Miscellaneous material for your mid-week reading.

- Tim Harper reminds us why Brad Wall is thoroughly off base in claiming that it’s the duty of every Canadian politician to demonstrate constant fealty to his resource-sector puppet-masters: The Conservatives, of course, would like the entire country to come together behind their view of resource extraction, but the nice thing about democracy is it accommodates dissonant voices.

Keystone faces credible and determined opposition in both countries.

There is a longstanding protocol in the U.S. that politicians do not criticize the government while abroad, but if that ever was the convention in

. . . → Read More: Accidental Deliberations: Wednesday Morning Links

Accidental Deliberations: #skndpldr – The Dramatic Conclusion

After the first ballot results were announced yesterday, I pointed out the 20% net margin of support that Cam Broten needed to turn a close first-ballot result into a narrow win. And that turned out to be exactly what materialized: of the 2,393 votes cast initially for either Trent Wotherspoon or Erin Weir, the final result showed 18% attrition, with 51% to Broten and 31% to Ryan Meili – leading to Broten’s election as the Saskatchewan NDP’s new leader.

But in retrospect, there was another, even closer vote comparison which may have hinted at the same end result.

Notwithstanding an

. . . → Read More: Accidental Deliberations: #skndpldr – The Dramatic Conclusion

Accidental Deliberations: #skndpldr – First Ballot Analysis

The Saskatchewan NDP leadership’s first-ballot results and ensuing developments are in. And while the balloting may be somewhat shorter than it could have been due to Trent Wotherspoon’s withdrawal, there’s still plenty of intrigue surrounding the second and final ballot.

The safest assumption may be to assume that down-ballot voting will mirror first-ballot results – in which case Ryan Meili will of course emerge ahead. And the absence of any endorsements in Cam Broten’s favour will leave him without an obvious source of additional momentum to try to sway the few voters participating today (with only about 700 additional votes

. . . → Read More: Accidental Deliberations: #skndpldr – First Ballot Analysis

Accidental Deliberations: #skndpldr – Convention Decision Points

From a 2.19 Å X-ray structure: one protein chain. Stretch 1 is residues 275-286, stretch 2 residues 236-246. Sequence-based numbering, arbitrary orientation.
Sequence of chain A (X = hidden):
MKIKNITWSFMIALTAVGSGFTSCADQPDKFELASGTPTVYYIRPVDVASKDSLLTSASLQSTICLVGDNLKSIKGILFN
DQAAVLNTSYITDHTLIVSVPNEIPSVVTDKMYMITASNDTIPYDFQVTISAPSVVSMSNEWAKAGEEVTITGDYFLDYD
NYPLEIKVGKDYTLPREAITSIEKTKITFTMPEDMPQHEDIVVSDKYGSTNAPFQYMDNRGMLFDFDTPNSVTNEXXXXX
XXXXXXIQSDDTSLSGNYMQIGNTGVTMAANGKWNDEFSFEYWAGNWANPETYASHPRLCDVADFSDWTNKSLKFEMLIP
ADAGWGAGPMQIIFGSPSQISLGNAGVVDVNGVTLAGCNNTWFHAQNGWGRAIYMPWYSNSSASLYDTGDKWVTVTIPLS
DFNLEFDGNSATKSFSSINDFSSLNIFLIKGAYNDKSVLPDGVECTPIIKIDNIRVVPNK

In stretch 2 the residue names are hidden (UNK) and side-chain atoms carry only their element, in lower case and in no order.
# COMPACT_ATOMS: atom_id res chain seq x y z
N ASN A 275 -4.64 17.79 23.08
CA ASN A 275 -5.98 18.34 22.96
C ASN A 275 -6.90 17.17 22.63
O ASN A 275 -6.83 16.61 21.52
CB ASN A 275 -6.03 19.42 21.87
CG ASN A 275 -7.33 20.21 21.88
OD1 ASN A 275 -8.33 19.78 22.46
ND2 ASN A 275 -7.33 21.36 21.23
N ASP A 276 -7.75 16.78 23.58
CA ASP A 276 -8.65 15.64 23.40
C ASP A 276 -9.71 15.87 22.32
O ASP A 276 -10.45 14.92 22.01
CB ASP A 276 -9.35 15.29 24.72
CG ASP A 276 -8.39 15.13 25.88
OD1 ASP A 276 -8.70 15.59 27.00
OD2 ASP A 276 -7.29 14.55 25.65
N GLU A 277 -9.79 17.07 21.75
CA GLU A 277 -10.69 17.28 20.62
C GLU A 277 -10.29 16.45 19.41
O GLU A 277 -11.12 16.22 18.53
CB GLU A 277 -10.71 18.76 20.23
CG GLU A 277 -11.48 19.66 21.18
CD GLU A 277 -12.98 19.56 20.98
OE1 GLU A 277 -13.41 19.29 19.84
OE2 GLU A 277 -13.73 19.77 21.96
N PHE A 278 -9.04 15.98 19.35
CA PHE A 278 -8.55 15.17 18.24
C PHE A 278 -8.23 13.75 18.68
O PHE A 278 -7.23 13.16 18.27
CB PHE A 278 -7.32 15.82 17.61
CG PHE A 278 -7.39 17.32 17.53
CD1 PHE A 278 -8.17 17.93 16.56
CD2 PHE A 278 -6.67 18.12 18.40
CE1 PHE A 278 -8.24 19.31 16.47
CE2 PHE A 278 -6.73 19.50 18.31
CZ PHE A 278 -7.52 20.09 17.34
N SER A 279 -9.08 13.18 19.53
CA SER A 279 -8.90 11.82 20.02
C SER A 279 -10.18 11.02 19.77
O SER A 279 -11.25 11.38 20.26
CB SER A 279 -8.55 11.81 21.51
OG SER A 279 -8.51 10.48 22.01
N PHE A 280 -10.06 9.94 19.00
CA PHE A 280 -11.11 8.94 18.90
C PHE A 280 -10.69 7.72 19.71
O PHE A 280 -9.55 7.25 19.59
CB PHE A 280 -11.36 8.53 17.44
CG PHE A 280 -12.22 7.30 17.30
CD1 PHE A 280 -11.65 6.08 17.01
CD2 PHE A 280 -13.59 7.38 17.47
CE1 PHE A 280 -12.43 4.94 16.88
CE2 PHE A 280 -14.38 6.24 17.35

With upwards of 70% of eligible voters having already cast a ballot (and plenty of question as to how many more will do so), it’s anybody’s guess as to whether new votes today will substantially influence the results of Saskatchewan’s NDP leadership race.

But for those still looking for a point of reference in deciding, I’ll offer a reminder that it’s possible to learn important lessons about a candidate by seeing how well he manages a public showcase whose planning is entirely under his campaign’s control. And so while I don’t expect to see any of the candidates radically change

. . . → Read More: Accidental Deliberations: #skndpldr – Convention Decision Points

Accidental Deliberations: #skndpldr Roundup

With this weekend’s convention approaching, we’re starting to see plenty more media coverage of the Saskatchewan NDP leadership race. So for those who haven’t yet voted (or those looking for some new material generally), there’s discussion on offer through:- Metro’s brief profiles of each of Cam Broten, Ryan Meili and Trent Wotherspoon;- Murray Mandryk’s latest, features each of the candidates defining their view of leadership; and- assorted other radio and TV appearances by the candidates (which I’ll post if links are available).

Meanwhile, Wotherspoon’s campaign is nicely prepared for the convention, having already circulated

Accidental Deliberations: New column day

Here, on how the Saskatchewan NDP’s leadership campaign winding up this weekend looks to be well ahead of the party’s 2009 campaign in voter turnout and fund-raising.

For further reading…- The current financial reports from this year’s campaign are here. 2009 numbers are from James Wood’s post-campaign report, showing full-campaign donations of $131,132 to Dwain Lingenfelter, $62,231 to Ryan Meili, $21,725 to Yens Pedersen and $21,064 to Deb Higgins.- Voter turnout numbers from 2009 are here.- And for those interested in reading more about the leadership campaign as we approach this weekend’s convention, see my